“Seed oils have been getting a really bad rap lately,” Ehsani says. “Seed oils contain a mix of both mono- and polyunsaturated fats. Sautéing something in a pan with canola or a grapeseed oil, for instance, is perfectly safe to do.”

The rumor mill around these vegetable oils appears to boil down to a big misunderstanding about chronic inflammation versus acute inflammation. Seed oils are rich in linoleic acid, an omega-6 fatty acid that has been linked to inflammation in the past. However, linoleic acid is actually involved in our body’s natural acute inflammation response (to something like a bruise, burn or cut) rather than the chronic inflammation that’s part of the disease process. The waters also got muddier when seed oils were added to processed foods, which frequently include things like refined carbohydrates, added sugar and/or saturated fats. Those foods may not be the best for heart health, but it may be more related to those other factors than to the seed oil itself. 

Thanks to a large review of randomized controlled trials, there is now a general agreement among members of the scientific community that linoleic polyunsaturated fats don’t trigger chronic inflammation—and might even lower risk for heart disease.

In fact, consuming seed oils might help lower risk for stroke and be beneficial for overall health. In most cases, you can use omega-3-strong olive oil instead of seed oils if you like. Vegetable oil, in moderation, can totally fit in a heart-healthy diet, though.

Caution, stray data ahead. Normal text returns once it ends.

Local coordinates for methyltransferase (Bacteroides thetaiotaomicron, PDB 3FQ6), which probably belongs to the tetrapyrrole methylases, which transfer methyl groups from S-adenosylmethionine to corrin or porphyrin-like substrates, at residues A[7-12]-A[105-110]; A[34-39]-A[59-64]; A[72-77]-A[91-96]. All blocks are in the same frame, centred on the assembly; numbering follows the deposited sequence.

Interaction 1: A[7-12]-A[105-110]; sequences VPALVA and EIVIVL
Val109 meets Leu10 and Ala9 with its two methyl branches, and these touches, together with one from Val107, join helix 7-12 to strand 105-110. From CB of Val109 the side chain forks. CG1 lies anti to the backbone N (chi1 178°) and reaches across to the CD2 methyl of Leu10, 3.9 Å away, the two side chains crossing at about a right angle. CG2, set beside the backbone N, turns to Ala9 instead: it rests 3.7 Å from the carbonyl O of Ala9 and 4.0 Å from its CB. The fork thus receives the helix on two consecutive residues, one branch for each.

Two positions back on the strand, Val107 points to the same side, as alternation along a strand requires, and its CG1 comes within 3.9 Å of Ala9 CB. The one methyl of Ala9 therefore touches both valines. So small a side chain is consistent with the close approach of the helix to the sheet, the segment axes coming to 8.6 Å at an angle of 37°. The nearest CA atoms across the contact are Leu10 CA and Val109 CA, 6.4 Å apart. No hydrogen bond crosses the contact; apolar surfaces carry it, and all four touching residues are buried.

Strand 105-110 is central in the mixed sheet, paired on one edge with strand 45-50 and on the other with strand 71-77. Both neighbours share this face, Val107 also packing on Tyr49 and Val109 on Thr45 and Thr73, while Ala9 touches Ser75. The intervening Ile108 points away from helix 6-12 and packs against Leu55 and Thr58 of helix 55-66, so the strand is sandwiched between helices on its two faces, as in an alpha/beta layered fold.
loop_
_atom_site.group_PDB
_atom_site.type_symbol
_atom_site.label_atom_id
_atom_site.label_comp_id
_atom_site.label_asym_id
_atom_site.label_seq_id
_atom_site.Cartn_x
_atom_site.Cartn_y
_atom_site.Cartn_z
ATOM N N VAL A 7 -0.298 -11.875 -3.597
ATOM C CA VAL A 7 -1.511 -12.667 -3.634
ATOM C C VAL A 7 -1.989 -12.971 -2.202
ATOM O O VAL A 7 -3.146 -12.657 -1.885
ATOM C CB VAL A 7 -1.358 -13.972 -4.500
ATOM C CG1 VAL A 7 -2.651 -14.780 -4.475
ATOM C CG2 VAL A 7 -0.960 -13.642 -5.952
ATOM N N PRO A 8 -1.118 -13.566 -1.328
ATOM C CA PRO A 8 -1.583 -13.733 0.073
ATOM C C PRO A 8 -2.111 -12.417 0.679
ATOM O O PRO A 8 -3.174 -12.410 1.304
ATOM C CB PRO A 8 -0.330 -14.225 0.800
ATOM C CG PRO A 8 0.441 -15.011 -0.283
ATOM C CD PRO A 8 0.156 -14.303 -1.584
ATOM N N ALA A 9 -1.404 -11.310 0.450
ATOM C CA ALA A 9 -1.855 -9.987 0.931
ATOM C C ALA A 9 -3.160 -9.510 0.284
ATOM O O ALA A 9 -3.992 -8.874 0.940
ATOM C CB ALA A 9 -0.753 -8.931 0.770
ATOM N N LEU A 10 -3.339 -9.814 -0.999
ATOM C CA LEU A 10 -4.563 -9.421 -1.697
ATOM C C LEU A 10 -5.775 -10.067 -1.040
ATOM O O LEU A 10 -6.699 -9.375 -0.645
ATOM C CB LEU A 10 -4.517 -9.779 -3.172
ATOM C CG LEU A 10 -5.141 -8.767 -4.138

The Bottom Line

There’s no one universal prescription for what’s “good” and “bad” for heart health. Nevertheless, it’s absolutely possible to include full-fat foods, seed oils, carbohydrates, animal protein and sugar as part of a heart-healthy lifestyle.

“What is considered ‘healthy’ for one person may look different from another, even when they are both in pursuit of good heart health. Regardless, it is important to focus on a balanced diet consisting of fruits, vegetables, complex carbohydrates, carefully selected sources of protein, while limiting unhealthy fats, sugars and alcohol, in addition to incorporating regular exercise,” Geloo says. 

To help determine how you’re tracking on your heart health journey, schedule regular checkups with your primary care physician to discuss the current status of your heart health, as well as any other recent developments, questions or concerns, Geloo adds.